The Green Party has also not shared a target number for immigration. The Greens want to eliminate the Temporary Foreign Workers Program, and instead increase immigration to places in Canada that can’t fill job vacancies. They also want to establish a program to process the 200,000 people in Canada without official status, providing a pathway to permanent residency for those who qualify.

Immigration detention

The Green Party is the only party to comment on detention. In its platform, the party says it will eliminate immigration and refugee detention for minors and will limit immigration and refugee detention for adults to 60 days. An Office of the Parliamentary Budget Officer report predicts this will save Canada tens of millions of dollars.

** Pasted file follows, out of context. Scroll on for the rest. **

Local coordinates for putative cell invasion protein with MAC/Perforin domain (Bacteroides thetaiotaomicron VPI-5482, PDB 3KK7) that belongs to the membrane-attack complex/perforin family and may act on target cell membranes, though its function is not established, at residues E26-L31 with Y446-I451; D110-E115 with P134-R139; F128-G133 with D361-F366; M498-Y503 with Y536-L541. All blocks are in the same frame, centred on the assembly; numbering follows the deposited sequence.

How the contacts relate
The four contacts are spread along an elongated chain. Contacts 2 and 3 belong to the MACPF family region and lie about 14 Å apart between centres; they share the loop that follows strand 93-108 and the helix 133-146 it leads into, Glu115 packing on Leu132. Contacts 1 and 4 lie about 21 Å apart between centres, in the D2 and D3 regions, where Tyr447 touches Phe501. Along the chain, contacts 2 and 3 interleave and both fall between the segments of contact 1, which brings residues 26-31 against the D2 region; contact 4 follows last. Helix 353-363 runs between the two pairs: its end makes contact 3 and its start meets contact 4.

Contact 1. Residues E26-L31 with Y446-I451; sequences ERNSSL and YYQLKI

The Green Party would also reintroduce legislation to establish an independent oversight mechanism — the Civilian Complaints and Review Commission — for the Canada Border Services Agency. Legislation on this issue was introduced this year, Bill C-98, but it did not pass the Senate, and many criticized the Liberal government for not introducing the bill “long before the dying days of Parliament.” Critics have long called for independent oversight of the border agency, which has been heavily criticized in the past for acting egregiously and without any accountability.

Lastly, the Green Party wants to amend both the Anti-Terrorism Act and the Public Safety Act to require that, after a reasonable period, formal charges be brought against all those detained in immigration detention centres.

Refugee sponsorship and resettlement